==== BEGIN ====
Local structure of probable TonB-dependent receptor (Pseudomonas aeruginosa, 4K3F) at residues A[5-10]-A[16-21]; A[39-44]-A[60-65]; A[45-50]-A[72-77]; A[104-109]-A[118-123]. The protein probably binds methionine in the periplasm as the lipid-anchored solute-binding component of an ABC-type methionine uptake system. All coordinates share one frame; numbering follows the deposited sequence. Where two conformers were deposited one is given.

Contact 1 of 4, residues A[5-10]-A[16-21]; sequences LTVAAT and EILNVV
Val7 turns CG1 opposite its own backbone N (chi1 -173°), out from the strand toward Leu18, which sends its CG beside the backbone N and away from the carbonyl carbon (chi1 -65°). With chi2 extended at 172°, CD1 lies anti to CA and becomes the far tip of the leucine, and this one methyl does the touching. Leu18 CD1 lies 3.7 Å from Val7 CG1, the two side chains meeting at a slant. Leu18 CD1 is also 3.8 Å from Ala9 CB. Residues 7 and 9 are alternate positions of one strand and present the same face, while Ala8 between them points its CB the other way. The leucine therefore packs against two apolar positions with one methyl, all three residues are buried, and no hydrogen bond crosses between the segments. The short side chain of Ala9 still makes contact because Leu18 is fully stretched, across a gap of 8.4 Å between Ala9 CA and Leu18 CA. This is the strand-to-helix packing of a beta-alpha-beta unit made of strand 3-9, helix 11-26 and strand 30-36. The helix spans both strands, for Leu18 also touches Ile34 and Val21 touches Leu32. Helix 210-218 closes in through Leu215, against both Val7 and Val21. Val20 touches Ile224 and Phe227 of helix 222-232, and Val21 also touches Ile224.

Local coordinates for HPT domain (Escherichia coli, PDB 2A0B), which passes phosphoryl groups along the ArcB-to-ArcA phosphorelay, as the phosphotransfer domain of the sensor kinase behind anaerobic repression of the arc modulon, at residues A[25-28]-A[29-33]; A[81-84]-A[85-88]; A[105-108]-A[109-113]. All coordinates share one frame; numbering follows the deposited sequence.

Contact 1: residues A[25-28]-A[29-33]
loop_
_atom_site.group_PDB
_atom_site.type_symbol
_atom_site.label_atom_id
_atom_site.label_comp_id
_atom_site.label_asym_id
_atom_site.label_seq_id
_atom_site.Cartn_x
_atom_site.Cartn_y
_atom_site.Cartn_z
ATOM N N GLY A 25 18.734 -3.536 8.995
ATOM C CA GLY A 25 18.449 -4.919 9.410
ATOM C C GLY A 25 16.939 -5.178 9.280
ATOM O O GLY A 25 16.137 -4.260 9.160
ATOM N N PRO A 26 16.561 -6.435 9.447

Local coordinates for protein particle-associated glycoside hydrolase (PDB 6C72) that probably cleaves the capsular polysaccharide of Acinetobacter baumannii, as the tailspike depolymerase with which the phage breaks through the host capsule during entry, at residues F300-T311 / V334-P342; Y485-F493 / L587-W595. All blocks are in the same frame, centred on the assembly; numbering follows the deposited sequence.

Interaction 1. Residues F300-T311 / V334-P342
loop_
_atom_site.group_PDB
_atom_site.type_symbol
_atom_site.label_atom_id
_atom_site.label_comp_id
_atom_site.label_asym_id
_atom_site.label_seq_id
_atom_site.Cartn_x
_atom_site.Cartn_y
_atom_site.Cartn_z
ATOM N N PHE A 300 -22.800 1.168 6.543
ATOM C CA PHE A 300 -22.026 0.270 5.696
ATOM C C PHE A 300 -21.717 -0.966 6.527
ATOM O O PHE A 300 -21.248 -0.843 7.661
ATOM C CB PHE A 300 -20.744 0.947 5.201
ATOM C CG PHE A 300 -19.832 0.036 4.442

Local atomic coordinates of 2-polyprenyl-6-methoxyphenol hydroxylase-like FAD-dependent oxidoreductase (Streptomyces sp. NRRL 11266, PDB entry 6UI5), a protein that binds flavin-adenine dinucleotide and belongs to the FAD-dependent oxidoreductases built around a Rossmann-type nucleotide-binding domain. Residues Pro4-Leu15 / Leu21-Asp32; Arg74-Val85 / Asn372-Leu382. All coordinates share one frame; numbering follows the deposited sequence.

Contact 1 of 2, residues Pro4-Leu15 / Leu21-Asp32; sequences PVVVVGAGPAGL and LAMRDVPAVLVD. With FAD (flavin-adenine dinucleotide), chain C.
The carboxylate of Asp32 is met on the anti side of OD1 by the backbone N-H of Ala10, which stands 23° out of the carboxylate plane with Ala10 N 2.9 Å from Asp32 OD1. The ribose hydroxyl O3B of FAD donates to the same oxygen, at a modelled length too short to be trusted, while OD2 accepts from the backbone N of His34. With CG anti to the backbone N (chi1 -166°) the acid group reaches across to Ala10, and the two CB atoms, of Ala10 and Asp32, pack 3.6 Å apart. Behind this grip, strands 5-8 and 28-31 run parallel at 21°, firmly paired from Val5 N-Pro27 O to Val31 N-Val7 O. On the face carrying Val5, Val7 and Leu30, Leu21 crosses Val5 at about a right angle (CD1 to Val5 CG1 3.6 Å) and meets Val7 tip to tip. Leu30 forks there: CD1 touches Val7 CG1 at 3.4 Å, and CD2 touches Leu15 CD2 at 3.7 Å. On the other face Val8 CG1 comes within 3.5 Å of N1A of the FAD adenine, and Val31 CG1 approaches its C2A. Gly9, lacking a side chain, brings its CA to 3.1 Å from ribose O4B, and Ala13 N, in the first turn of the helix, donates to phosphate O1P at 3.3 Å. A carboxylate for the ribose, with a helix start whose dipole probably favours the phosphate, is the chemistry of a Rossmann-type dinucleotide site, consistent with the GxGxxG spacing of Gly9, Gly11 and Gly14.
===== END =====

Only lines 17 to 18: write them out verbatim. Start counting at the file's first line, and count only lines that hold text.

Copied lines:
ATOM C CA GLY A 25 18.449 -4.919 9.410
ATOM C C GLY A 25 16.939 -5.178 9.280